For example, what if it is not always possible to determine whether an event occurred? This is the case in Solomonoff induction, which uses a semi-measure rather than a measure to get around this problem. In practice, with things like elections and trials there is a large vested interest in ensuring an outcome is determined. But over the course of everyday life, there are many ambiguities.

In real life, you are more like the agent. You choose your bets (take actions) with pre-defined payoffs (the downstream results of your actions are not usually in your control). These payoff are not logically determined, but are the result of (often arbitrary) circumstance. It is very easy to Dutch book the universe! That’s generally how growth and progress happen.

Presumably in a formal betting scenario the bookie’s probabilities are well-tuned, so that the bookie is indifferent to whether someone buys or sells a given bet. In everyday life, the payoffs of your decisions usually do not match your preferred betting quotients, so that there is one or a few best bets. The whole point of betting is that you believe the outcomes don’t match the “true” betting quotients. The DBA assumes that someone else might give you a series of bets which are locally in agreement with your quotients but globally a guaranteed loss. The problem is, you may not be compelled to take bets that agree with your expectations, but only take bets where the expected return is positive, i.e. disagreement.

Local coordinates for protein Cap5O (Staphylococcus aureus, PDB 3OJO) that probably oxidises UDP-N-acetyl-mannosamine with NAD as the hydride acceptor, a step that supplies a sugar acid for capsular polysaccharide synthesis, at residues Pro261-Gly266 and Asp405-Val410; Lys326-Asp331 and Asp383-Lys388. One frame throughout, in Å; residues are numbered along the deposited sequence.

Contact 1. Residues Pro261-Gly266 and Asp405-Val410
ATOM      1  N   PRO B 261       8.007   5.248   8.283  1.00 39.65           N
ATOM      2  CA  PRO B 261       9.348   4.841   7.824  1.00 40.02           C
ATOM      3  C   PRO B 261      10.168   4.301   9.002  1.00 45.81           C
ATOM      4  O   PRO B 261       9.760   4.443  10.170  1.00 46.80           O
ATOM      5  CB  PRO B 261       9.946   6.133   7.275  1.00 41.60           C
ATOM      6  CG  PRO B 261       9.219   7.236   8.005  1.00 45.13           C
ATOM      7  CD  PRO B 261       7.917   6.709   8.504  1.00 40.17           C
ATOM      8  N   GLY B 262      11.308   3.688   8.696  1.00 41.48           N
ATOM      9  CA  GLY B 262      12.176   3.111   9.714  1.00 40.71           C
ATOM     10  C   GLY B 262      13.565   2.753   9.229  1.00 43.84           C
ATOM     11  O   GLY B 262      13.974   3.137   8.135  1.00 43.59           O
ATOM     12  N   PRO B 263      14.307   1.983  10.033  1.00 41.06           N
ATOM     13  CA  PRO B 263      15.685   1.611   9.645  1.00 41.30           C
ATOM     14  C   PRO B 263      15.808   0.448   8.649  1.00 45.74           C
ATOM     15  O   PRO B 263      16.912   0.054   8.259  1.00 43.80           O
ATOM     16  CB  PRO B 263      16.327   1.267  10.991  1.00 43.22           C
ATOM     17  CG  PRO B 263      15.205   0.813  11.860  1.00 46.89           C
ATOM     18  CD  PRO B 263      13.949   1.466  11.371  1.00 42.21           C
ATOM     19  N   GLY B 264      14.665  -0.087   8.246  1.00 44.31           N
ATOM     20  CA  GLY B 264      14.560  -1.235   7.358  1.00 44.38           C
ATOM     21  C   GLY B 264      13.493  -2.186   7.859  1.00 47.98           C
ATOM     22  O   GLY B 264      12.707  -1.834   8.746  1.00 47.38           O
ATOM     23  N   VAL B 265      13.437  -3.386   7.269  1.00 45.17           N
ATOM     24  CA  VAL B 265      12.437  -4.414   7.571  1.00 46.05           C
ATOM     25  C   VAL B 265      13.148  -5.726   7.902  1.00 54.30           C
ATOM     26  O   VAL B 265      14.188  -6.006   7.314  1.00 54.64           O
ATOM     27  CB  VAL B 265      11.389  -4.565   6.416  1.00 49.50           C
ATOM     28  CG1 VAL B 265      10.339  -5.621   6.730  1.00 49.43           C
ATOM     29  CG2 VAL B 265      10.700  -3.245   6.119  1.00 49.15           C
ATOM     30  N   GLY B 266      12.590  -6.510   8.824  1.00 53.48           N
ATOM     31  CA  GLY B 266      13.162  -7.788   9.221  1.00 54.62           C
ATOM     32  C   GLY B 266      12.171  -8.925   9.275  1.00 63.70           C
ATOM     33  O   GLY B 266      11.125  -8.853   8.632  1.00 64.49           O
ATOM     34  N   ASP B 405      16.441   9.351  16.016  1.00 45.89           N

II. If Bayesian ⟹ sure loss is not possible

TODO


Notes: Dutch Book Argument - June 11, 2020 - pragmanym